Tag Archives: media

Czech presidents: Welcome Mr Zeman!

8 Mar
Klaus a Zeman

Milos Zeman (R) and Vaclav Klaus (Photo zemannahrad.cz)

A small country rarely features on the world news agenda. However, CzechRepublic with its population of 10.5 millions has hit headlines many times, mostly because of its presidents. A new man has taken office today, following the first direct presidential elections in January. Like his predecessors, Milos Zeman has the potential to get onto international news pages. The following is a brief summary of what Czech presidents have been famous for abroad.

Vaclav Havel

The international community had known dissident playwright Vaclav Havel even before he became the first Czechoslovak post-communist president. His plays, banned in his own country, had won him recognition in theatres around the world.

When Czechoslovakia split into two countries in 1993, CzechRepublic kept Mr Havel as a head of state and gained with him the prestige that Slovakia has never had.

He was nominated several times for the Nobel peace price and collected a number of other international awards for his efforts as a global ambassador of conscience.

Mr Havel’s death in December 2011 was mourned around the world. The news of his passing away was shoved off front pages only by the dead of North Korean dictator Kim Jong-il, announced around the same time.

Vaclav Klaus

Mr Havel’s heir in the office has never shared the world’s admiration for his predecessor. There was a lot of tension between the two men, dating from the time Mr Klaus was a prime minister and going on when he became a president and Mr Havel, although retired, continued to comment on the Czech politics.

Mr Klaus has played down the part dissidents, such as Vaclav Havel, played in bringing down communism, suggesting the regime collapsed on its own. “The role of individuals is usually exaggerated,” he was quoted as saying on the Czech news website Novinky.cz.

The British weekly newspaper The Economist included Vaclav Klaus in its list of controversial Eastern European leaders, who tend to dismiss conventional diplomacy and seek negative publicity. Mr Klaus, for example, has refused to talk to foreign journalists unless they have promised to print his answers in full.

Mr Klaus has been especially noted for his views on the EU and global warming, existence of which he denies.

“I have never seen any sings of the Earth being destroyed. I don’t believe any serious, intelligent person could say such a thing,” he said in 2007.


Mr Klaus has also used one of the harshest eurosceptic parallels for the European Union. “The EU and the RVHP (an economic organization under the leadership of the Soviet Union) are very similar, not ideologically, but structurally. Decisions are not taken in your country,” he said.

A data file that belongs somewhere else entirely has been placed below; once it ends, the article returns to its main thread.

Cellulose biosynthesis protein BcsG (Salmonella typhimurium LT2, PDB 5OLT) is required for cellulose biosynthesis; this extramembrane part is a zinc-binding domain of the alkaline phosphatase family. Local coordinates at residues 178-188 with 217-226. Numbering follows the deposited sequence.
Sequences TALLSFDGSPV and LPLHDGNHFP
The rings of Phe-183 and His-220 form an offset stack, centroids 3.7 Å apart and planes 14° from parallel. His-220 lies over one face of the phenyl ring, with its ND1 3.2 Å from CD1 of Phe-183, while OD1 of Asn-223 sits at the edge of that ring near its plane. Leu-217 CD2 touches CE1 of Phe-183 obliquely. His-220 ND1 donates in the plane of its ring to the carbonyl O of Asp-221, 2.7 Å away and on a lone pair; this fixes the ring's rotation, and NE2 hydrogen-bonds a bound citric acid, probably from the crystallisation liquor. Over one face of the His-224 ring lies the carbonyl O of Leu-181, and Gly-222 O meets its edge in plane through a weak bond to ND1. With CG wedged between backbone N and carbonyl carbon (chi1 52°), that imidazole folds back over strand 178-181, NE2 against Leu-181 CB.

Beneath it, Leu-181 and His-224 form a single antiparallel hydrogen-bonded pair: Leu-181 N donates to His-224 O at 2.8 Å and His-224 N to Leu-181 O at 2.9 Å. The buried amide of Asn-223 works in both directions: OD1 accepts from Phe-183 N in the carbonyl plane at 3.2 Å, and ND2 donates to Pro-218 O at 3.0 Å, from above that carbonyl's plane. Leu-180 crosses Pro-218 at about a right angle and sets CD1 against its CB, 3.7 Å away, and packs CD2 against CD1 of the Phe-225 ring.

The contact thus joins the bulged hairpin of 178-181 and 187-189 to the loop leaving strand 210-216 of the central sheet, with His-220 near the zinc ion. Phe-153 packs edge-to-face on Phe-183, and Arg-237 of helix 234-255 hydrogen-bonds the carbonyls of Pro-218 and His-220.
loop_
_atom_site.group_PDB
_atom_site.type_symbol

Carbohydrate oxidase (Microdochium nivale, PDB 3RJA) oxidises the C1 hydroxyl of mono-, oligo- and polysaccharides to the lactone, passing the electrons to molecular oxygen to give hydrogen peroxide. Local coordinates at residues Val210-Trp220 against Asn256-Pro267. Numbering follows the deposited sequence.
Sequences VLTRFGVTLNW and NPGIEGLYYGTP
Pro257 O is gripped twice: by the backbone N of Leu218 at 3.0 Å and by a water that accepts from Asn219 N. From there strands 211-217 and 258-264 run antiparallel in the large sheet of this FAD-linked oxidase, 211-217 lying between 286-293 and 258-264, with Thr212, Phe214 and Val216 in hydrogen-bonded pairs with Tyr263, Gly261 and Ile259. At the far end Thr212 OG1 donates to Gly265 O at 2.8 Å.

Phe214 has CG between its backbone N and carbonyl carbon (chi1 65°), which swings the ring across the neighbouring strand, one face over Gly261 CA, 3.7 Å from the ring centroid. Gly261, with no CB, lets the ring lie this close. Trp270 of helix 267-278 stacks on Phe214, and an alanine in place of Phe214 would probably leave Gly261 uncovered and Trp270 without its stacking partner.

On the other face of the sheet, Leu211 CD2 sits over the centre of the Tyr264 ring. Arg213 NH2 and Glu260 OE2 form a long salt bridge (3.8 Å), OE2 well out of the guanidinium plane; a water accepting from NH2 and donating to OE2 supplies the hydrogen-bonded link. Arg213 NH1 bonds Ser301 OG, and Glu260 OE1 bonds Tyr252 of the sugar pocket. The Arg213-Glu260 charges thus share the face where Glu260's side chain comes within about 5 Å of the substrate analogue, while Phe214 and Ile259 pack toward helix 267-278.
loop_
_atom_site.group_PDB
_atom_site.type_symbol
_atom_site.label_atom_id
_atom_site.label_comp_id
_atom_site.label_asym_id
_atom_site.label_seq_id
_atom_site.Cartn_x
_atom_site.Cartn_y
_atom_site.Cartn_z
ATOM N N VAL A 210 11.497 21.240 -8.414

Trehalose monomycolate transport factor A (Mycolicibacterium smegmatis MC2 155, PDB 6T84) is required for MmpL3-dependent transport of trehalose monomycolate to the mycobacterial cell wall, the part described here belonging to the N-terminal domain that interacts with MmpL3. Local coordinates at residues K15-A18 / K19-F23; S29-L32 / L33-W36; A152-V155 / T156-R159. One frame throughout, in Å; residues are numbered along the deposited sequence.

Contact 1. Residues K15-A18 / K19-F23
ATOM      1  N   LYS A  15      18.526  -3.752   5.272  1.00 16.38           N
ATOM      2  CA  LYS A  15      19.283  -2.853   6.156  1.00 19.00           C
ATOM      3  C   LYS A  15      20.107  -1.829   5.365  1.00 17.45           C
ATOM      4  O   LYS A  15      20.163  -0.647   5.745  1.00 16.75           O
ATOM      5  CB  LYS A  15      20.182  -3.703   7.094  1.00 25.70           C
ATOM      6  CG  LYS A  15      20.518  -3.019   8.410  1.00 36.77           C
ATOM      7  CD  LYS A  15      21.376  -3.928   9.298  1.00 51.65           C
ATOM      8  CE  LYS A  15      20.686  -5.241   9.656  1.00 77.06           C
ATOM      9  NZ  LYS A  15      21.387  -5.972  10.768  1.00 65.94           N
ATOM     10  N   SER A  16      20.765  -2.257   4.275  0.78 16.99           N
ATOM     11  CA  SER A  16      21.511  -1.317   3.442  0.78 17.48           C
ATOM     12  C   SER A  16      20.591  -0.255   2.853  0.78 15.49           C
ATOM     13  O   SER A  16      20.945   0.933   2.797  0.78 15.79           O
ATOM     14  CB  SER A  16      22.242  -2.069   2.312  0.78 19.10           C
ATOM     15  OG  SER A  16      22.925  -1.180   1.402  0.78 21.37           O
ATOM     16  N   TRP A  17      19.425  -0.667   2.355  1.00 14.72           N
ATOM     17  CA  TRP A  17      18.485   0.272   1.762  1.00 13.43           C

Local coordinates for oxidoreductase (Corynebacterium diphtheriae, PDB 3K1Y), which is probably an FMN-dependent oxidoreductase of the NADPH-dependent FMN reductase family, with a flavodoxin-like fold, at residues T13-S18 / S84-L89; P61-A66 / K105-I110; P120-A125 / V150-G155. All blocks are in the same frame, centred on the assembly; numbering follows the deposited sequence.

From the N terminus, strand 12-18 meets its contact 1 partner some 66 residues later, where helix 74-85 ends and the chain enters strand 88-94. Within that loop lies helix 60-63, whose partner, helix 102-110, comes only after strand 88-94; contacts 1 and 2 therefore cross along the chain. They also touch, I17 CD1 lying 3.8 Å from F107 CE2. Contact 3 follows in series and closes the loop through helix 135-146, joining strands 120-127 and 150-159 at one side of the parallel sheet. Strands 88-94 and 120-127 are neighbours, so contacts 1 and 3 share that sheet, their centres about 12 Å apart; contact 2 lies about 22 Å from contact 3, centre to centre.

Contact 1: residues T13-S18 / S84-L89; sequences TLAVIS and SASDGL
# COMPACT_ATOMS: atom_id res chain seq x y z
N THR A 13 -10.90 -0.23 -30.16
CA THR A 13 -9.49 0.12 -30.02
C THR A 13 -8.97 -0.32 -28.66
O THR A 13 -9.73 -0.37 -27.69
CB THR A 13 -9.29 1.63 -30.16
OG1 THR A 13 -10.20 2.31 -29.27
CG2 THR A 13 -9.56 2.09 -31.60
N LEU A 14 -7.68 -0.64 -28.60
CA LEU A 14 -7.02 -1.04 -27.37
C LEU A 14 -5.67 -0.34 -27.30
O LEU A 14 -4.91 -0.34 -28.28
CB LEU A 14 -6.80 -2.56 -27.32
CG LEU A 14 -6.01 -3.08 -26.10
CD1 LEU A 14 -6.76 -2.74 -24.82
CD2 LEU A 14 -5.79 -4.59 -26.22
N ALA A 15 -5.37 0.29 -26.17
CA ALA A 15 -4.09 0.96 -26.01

Because of Mr Klaus’s long refusal to sign the Lisbon Treaty, CzechRepublic – one of the smallest EU member states – delayed the streamlining of the block’s administration.

Perhaps the greatest fame for Mr Klaus came after his visit in Chile in 2011 when a video of him pocketing a pen adorned with a semi-precious stone got viral on Youtube.


Milos Zeman

Former left-wing Prime Minister Milos Zeman was the presidential favourite of Mr. Klaus.

Although the two men come from opposite sides of political centre, they have much in common. Mr. Zeman made a comparison in his memoir:


“We have differed as followers of Keynesian and neoliberal economic models… I speak better Russian and much worse English. My poor German cannot be compared to that of Klaus. I believe to be a better speaker… but I have read Klaus’ published texts with a lot of interest. We have completely disagreed over European integration, where I have backed federalism. Klaus likes jazz, I like Abba. Klaus is a sportsman, while I am a lazy fat guts who at the very best goes on bike or cross-country ski. We both like bread with pork grease and onion… I could go on with similarities and differences… The important thing is that Klaus is suited to be a president and I dare to say that he is in this office much better than I would be,” he wrote in 2005, two years after he lost presidential vote by parliament.

Like Mr. Klaus, Milos Zeman has had reservations about Vaclav Havel: “I would say that Vaclav Havel was an excellent dissident, but during his political career he did not prove to have the skills of a true statesman,” he wrote in the same book.

The media has often portrayed Mr Zeman as a hard-drinking, chain-smoking politician.

Notorious for his strong language, he gained a nickname “the vulgar prime minister” when he was a head of government between 1998-2002.

He caused uproar on several occasions, once for likening Palestinian leader Yasser Arafat to Adolf Hitler.

At an international conference in 2011, Mr Zeman called Islam an enemy and an anti-civilisation: “Two billion people live in it and it is financed partly from oil sales and partly from drug sales,” he said.